Pethokoukis, Economics, U.S. Economy

A return to new normalcy

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With (a) the US economy nowhere back to its pre-recession job and GDP trends, and (b) inflation nowhere to be found, it is disappointing that the Fed seems on the verge of doing less rather than more. I have to say, I more or less agree with Paul Krugman here:

Why is this happening? Part of the reason is that the Fed is constantly under pressure from monetary hawks, who always want to see tighter money and higher interest rates. These hawks spent years warning that soaring inflation was just around the corner. They were wrong, of course, but rather than change their position they have simply invented new reasons — financial stability, whatever — to advocate higher rates. At this point it’s clear that monetary hawkery is mainly a form of Puritanism in H. L. Mencken’s sense — “the haunting fear that someone, somewhere may be happy.” But it remains dangerously influential.

What the “new normal’ really means is establishing a new economic baseline, looking forward, and forgetting about the past. So if we get 3% growth and 200,000 jobs a month, that’s not so bad. And it wouldn’t be — if we had a catch-up phase after the Great Recession. But we didn’t. Thus the gaps. Instead of acting as if the worst is over, Washington should be treating the current recovery as the long economic emergency that it really is.

5 thoughts on “A return to new normalcy

  1. More money-crankery from Jim, but at this point, why should we expect anything else?

    The fact is that inflation has been occurring but has been confined so far to the capital plant. Since no one complains when his stock portfolio goes up in value, this inflation is masked, and Keynesians like Pethokoukis, like the proverbial ostrich with its head in the sand, refuse even to count it.

    But, what happens when that inflation breaks into the consumer market? This is what the Fed has to prepare against.

    At a deeper level, the “hawks” need to understand the fundamental weakness of the Keynsian argument: The “positive” statistical models developed by von Neumann do not provide us with economic truth but only economic history. That is because statistics, though they can measure well, do not penetrate the underlying legal base. Crude as they sometimes are, only the “normative” methods of the late Austrians (von Mises, Hayek, Rothbard) reveal to us what actually is happening. These men apparently missed one important, contributing factor (John Hicks’s fundamental theorem of capital), but as von Mises, himself, once acknowledged, the cure for error is not abandonment of economics but better reasoning.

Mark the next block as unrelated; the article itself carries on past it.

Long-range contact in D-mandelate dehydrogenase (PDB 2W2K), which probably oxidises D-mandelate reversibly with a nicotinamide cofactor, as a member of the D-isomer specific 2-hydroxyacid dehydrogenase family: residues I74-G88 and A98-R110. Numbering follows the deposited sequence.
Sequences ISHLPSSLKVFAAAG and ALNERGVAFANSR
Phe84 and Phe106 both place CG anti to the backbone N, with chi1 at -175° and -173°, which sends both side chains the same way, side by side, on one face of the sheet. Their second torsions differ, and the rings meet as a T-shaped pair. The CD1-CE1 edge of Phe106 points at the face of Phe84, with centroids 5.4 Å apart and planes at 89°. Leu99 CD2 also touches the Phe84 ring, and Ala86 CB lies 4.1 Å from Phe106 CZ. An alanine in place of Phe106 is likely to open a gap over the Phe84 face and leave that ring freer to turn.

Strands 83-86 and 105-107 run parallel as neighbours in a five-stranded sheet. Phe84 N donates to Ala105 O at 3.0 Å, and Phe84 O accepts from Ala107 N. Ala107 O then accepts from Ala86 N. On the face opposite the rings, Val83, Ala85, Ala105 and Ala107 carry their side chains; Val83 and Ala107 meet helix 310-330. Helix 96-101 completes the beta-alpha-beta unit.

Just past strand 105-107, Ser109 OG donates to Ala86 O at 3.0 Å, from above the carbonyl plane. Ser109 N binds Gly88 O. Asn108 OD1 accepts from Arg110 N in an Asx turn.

2. Ah well, what can we do at this point? Try to work harder? Tax the poor and middle class in the name of new social spending? Seems like that’s where it’s headed, again.

  3. Bernanke should say, “We will taper up, or taper down, depending on conditions.”

    And then state clearly those conditions.

    This “we may taper down, but it is a secret when and if we do and by how much” approach can only rattle markets.

    There are signs that the excess reserves in banks are entering the economy through consumer spending and commercial and industrial loans. But the Fed needs to hold firm, and stay the course until we get a full-fledged recovery.

    Weakness now could be lethal to a robust economic recovery.

    Anyone who thinks tight money works needs to study Japan. You can also move to Japan if you like tight money.

  4. Economic growth has been crippled, as in Europe, by government spending and regulations which consume about 60% of our economy. It results in slow growth and high unemployment, especially for those trying to enter the workforce. Economic growth will be slowed as long as goverment is so oversized. The 15 PE of the stock market is no longer justified because future returns will be crippled.

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